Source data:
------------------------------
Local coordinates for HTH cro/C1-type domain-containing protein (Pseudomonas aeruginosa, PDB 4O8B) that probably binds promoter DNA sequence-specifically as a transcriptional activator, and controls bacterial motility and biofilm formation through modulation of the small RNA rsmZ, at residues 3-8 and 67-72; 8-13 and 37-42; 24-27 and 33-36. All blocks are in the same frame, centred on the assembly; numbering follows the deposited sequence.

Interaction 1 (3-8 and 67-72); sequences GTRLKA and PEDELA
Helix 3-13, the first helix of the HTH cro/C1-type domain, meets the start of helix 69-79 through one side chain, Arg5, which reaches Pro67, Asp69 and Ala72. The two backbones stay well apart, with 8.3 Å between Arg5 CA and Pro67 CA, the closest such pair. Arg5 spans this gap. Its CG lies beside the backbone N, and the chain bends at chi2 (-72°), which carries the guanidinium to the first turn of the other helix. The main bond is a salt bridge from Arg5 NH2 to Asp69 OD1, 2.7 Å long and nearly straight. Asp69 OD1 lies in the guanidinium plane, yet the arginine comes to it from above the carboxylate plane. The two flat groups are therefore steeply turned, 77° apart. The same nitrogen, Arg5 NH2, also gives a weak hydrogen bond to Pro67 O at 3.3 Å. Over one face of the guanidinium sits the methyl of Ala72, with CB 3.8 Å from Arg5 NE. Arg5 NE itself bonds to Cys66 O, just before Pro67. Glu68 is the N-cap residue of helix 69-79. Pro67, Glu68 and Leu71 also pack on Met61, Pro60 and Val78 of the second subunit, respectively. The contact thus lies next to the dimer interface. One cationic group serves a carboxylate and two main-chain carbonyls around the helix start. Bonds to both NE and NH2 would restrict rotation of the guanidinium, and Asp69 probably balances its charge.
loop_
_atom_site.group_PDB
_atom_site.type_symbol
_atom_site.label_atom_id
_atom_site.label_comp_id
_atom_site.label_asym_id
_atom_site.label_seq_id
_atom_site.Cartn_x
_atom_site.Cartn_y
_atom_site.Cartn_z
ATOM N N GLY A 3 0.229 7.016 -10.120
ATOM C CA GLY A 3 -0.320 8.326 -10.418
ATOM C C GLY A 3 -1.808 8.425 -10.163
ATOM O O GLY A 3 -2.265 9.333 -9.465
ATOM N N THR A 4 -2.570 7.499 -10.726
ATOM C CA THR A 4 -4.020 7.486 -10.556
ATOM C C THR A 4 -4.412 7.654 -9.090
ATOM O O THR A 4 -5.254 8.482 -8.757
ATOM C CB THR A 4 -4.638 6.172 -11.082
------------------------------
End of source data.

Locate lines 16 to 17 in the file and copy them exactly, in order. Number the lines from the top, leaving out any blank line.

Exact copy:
ATOM C C GLY A 3 -1.808 8.425 -10.163
ATOM O O GLY A 3 -2.265 9.333 -9.465